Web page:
Assembling Ethnicities in Neoliberal Times: Cultural Festivals, Housing for the Poor, and Erasing Minorities in Sri Lanka

Monday, 12 August, 2019 - 15:00

Presented by : 


The presentation is from Nimanthi Perera-Rajasingham's forthcoming book, Assembling Ethnicities in Neoliberal Times: Ethnographic Fictions and Sri Lanka’s War (Northwestern University Press), in which she argues that the bloody war fought between the Sri Lankan state and the separatist Tamil Tigers from 1983 to 2009 should be understood as structured and animated by the forces of global capitalism. Using Aihwa Ong’s theorization of neoliberalism as a mobile technology and assemblage, this book explores how contemporary globalization, as an economic system and a governing rationality for the management of populations, has exacerbated forces of nationalism and racism. Her talk will demonstrate this through a focus on a near two-decade-long housing for the poor project called Gam Udawa, and its accompanying cultural festivals to track how neoliberalism was translated by political leaders as social provision, welfare, and the restoration of a rural Buddhist polity that had been lost because of colonialism. The paper also considers how aesthetic forms allow us to refuse the specific surrogations of history performed at the Gam Udawa that attempted to erase minorities in the country and justify war.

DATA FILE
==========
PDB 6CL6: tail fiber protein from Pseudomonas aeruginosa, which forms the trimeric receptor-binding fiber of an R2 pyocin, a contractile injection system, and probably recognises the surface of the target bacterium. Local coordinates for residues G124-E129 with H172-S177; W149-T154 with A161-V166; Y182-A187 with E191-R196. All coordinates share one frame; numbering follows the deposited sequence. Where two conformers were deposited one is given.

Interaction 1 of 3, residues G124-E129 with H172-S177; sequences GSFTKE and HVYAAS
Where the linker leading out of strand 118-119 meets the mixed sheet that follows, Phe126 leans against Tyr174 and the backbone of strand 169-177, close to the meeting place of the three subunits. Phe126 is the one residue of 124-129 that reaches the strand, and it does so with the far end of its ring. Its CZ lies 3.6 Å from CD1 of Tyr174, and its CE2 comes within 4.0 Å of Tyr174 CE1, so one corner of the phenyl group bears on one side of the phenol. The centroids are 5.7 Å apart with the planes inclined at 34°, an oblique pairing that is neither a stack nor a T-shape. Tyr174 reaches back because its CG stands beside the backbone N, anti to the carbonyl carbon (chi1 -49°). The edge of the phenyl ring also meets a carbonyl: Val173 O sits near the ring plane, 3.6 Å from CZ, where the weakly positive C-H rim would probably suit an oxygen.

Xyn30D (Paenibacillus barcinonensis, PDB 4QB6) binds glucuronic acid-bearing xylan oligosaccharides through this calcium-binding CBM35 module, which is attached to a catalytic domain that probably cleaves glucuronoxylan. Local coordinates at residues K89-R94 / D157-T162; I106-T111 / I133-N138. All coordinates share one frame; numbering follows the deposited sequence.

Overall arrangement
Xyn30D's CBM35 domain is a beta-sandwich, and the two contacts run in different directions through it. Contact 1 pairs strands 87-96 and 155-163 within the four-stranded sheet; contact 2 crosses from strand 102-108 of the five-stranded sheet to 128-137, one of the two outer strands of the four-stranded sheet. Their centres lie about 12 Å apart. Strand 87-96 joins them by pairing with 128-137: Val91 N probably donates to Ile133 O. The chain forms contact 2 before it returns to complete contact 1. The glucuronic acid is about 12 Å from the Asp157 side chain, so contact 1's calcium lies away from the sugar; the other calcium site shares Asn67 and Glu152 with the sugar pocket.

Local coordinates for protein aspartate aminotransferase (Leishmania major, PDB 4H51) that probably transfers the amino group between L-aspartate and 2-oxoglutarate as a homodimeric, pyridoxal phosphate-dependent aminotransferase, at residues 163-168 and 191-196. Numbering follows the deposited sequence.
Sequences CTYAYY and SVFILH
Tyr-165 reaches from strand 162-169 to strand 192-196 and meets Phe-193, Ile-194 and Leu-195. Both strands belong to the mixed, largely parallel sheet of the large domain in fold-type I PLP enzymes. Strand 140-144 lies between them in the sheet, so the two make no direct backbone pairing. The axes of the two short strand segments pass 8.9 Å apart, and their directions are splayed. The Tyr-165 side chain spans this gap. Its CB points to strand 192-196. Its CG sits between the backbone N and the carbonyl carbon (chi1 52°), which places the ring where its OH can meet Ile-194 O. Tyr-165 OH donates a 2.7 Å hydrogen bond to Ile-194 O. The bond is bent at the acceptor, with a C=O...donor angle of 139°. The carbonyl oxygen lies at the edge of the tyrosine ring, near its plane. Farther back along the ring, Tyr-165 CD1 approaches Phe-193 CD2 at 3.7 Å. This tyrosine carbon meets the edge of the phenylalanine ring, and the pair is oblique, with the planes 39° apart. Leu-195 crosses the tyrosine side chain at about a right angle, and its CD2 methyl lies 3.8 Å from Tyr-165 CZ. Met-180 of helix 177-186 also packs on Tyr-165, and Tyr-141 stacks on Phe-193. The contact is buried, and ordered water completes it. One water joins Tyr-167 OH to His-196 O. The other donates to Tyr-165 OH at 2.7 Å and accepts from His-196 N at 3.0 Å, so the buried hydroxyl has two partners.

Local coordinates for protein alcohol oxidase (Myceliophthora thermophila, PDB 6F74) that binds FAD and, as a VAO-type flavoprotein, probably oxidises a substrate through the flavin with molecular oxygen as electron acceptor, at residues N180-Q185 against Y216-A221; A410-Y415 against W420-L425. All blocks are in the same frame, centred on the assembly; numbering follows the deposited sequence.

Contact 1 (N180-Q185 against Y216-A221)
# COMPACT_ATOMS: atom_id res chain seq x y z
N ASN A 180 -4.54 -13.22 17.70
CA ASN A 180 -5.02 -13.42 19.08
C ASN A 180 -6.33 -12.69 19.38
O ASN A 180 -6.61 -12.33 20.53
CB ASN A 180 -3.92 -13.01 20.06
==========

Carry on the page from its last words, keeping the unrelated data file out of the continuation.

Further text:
The readings are in two parts. I have attached a part of the Introduction for people who may want to know what my overall claims are, gain some knowledge of the history of conflict in Sri Lanka, and get some definitions of key terms. But Please focus on CHAPTER 1, which will be the focus of the talk. 

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